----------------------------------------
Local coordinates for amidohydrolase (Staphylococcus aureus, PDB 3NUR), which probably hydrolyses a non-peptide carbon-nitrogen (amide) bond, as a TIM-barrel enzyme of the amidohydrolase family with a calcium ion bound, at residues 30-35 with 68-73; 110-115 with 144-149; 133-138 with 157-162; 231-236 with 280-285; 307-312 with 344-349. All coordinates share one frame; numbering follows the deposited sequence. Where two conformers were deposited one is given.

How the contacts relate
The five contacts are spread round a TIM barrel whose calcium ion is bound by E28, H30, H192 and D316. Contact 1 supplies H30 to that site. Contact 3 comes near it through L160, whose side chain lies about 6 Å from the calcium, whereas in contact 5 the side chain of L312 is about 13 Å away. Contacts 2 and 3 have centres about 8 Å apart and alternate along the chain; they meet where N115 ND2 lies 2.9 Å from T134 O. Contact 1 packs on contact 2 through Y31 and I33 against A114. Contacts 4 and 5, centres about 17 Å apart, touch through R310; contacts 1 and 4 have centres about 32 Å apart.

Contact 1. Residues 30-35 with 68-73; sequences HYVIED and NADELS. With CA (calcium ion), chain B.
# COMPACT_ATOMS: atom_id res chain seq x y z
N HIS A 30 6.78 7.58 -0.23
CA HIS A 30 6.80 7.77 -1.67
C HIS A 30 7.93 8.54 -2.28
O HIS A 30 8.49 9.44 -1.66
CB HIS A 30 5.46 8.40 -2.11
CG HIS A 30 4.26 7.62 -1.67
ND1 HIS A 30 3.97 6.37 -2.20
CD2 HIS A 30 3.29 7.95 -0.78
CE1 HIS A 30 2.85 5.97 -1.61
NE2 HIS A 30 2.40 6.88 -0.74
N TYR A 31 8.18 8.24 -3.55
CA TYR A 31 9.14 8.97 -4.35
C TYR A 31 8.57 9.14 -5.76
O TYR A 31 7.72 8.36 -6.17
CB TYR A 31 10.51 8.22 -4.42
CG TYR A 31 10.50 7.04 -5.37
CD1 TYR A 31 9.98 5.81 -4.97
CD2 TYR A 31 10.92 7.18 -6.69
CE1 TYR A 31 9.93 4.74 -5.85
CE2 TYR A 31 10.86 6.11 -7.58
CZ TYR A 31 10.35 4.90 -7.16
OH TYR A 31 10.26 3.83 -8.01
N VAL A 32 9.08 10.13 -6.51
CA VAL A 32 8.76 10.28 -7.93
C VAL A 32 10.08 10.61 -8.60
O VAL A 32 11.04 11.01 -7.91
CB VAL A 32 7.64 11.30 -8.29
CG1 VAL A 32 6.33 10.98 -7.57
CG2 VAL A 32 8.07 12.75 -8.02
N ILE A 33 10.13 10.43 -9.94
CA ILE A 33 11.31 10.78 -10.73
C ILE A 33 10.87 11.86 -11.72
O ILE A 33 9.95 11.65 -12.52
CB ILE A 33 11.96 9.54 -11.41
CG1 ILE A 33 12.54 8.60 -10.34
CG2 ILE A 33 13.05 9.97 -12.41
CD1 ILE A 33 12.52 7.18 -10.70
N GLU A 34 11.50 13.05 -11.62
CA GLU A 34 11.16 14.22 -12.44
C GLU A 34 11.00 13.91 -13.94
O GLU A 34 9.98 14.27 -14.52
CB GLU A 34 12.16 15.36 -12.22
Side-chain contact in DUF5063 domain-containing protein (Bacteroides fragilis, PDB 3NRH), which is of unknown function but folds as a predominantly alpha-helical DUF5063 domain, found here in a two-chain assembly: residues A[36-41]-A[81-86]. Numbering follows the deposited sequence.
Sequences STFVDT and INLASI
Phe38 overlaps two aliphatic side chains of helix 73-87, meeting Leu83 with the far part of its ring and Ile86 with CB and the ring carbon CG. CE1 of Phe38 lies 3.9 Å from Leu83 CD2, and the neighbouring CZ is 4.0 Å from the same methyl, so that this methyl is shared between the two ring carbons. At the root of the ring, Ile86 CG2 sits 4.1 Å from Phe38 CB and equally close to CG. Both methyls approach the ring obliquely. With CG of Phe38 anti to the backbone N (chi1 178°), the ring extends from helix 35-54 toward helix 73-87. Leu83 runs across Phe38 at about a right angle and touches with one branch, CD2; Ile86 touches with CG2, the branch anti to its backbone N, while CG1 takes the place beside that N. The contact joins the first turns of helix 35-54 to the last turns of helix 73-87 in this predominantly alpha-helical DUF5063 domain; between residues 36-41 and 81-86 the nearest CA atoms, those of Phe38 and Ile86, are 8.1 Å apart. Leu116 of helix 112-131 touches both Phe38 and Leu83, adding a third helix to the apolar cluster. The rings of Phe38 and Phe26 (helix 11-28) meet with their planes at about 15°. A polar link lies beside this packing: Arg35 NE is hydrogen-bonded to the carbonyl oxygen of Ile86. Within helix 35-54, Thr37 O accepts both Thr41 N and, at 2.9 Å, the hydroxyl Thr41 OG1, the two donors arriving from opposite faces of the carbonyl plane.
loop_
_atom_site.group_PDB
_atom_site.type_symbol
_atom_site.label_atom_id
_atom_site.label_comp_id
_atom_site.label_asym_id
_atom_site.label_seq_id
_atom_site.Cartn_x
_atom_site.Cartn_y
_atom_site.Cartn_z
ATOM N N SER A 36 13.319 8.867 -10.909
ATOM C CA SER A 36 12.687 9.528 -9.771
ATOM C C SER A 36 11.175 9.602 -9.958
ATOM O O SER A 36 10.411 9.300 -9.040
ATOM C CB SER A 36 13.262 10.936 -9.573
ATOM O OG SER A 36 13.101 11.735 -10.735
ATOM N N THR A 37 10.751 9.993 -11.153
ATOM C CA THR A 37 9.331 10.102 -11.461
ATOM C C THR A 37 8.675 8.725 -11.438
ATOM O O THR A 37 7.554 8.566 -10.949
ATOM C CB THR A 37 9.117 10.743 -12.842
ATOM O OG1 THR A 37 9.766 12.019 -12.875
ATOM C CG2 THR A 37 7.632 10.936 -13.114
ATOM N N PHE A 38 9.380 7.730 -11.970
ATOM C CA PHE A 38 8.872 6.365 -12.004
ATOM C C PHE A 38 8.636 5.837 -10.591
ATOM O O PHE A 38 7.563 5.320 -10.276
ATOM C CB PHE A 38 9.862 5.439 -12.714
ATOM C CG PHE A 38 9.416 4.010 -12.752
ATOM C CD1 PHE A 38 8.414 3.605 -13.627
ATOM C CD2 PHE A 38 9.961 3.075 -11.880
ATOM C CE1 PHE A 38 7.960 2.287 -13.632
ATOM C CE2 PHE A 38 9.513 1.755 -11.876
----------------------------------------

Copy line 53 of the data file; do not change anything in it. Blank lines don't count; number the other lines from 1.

_atom_site.type_symbol